Sam Hamill’s Dumb Luck

I’ve decided to take a break from Chinese and Japanese poetry and refocus on Western poetry for awhile. Luckily, Sam Hamill’s Dumb Luck makes the transition rather easy. If you’ve been following for awhile, you might remember that I discussed several of Hamill’s translations, and this volume of his own poems, like the previous one I discussed, also contains a number of translations.

The book is divided into four sections. Section one includes poems that generally seem written in the western tradition, though a number of my favorites include allusions to Eastern poems as does this one:


As Chuang Tzu would say
when some good Confucian talked
about righteousness
and virtue, “Not quite there yet,
eh?” knowing that words can say

only so much, that
behind the words are more words,
and more behind those.
What the old man understood
is that each word names, and by

naming, it divides:
this from that and on and on.
But the Tao is one.
What is good is good for whom?
Do dogs have Buddha nature?

Say yes or say no,
and Buddha nature is gone.
The practice refines
itself. All the words I’ve loved
so many years? Going, gone.

Buddha nature, Tao,
the practice of poetry-
going, going, gone.
Present mind and future mind
lie beyond what is contained.

What mind do we bring
to the poem or to bed?
Stuck in samsara,
dreaming of truth and virtue,
just who is that butterfly,

just who is that man
who says again with a grin
and shake of the head,
“Struggle and judgment and pain-
still not quite there yet, eh?”

Having just spent most of the summer focusing on Chinese and Japanese literature, references to Chuang Tzu, Confucius, and Buddha all take on a new meaning, one that relates directly to the paradoxical nature of trying to write about Buddhism. Each word attempts to describe a small segment of “reality;” words are by their very nature “divisive.” How, then, can one use them to convey the idea of the underlying unity of our world?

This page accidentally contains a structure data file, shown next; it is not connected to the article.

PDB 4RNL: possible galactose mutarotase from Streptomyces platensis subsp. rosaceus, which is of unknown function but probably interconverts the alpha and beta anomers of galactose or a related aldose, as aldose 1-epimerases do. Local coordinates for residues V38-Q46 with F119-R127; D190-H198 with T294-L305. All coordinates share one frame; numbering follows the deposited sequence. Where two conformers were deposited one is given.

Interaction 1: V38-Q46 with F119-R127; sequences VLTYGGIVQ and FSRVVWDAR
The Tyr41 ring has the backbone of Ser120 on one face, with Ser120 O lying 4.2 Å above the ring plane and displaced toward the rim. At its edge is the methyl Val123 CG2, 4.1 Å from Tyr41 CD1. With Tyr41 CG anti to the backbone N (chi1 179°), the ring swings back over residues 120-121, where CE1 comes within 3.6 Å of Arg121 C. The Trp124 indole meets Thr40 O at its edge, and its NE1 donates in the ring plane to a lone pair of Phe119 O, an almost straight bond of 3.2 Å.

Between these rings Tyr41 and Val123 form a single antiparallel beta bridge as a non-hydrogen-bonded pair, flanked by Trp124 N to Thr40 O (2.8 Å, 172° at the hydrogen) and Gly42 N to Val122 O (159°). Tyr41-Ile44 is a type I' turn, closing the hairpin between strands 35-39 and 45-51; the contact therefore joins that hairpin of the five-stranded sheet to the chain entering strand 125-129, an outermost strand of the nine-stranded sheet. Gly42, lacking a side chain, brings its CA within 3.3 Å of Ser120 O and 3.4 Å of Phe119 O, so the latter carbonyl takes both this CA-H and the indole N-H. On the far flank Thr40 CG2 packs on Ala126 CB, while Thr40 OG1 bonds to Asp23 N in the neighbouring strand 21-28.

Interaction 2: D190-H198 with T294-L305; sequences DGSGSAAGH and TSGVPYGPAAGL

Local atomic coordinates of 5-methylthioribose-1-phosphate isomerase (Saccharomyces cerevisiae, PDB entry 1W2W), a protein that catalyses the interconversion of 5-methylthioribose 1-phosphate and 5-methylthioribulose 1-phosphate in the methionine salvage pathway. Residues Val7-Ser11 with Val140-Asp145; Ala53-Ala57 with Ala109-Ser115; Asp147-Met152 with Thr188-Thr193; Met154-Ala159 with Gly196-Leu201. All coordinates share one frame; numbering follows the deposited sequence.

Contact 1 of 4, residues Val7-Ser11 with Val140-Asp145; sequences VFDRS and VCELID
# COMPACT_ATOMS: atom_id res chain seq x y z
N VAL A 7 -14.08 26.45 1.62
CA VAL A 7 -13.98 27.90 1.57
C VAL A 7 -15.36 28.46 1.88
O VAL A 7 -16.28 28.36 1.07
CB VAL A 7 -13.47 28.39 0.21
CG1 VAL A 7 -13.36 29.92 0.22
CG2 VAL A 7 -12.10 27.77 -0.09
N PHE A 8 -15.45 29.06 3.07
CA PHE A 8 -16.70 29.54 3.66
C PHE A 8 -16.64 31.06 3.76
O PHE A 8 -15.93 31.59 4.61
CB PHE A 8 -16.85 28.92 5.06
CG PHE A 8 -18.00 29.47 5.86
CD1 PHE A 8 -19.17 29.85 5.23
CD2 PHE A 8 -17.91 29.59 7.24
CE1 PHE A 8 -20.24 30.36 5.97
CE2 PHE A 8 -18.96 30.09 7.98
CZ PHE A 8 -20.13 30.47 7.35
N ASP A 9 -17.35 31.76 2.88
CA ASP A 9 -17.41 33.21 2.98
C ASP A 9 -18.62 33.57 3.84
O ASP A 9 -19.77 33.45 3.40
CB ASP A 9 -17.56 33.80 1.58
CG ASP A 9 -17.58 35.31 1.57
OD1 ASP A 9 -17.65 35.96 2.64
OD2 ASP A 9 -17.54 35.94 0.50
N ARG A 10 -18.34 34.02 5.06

And in the end, of course, no matter how much I read once I am drawn back to the “real” world, and particularly the world of politics, I find myself muttering “still not quite there yet, eh?”

Still unsure whether I want to shut out the whole world of politics or, like some Buddhist monk protesting the Vietnam war, sacrifice myself to help create a world that I would want to live in.

The second section of the book is entitled Lives of a Poet: Saigyo’s Soiitude. My favorite poem in this section is:

On the clear mirror,
just a single speck of dust.
And yet we see it
before all else, our poor world
having come to what it is.

Although I suspect that there are more than a few specks of dust on my mirror, it’s good to be reminded that we should not allow ourselves to be distracted from our original purpose by those imperfections. If we are, we will forget that the purpose of the mirror is to reflect ourselves so that we can see ourselves as we truly are and continue our journey of becoming.

Roethke’s “The Geranium”

Here’s a poem I promised Jonathon, one I’ve loved since first reading it in college even though I was still living at home and had never tried raising plants on my own:

The Geranium

When I put her out, once, by the garbage pail,
She looked so limp and bedraggled,
So foolish and trusting, like a sick poodle,
Or a wizened aster in late September,
I brought her back in again
For a new routine–
Vitamins, water, and whatever
Sustenance seemed sensible
At the time: she’d lived
So long on gin, bobbie pins, half-smoked cigars, dead beer,
Her shriveled petals falling
On the faded carpet, the stale
Steak grease stuck to her fuzzy leaves.
(Dried-out, she creaked like a tulip.)

The things she endured!–
The dumb dames shrieking half the night
Or the two of us, alone, both seedy,
Me breathing booze at her,
She leaning out of her pot toward the window.

Near the end, she seemed almost to hear me–
And that was scary–
So when that snuffling cretin of a maid
Threw her, pot and all, into the trash-can,
I said nothing.

But I sacked the presumptuous hag the next week,
I was that lonely.

Turns out I’m no better raising houseplants than Roethke was, particularly as a bachelor. I wonder if that says more about my personal relationships or my habits?

Perhaps it says more about how lonely I was as a bachelor.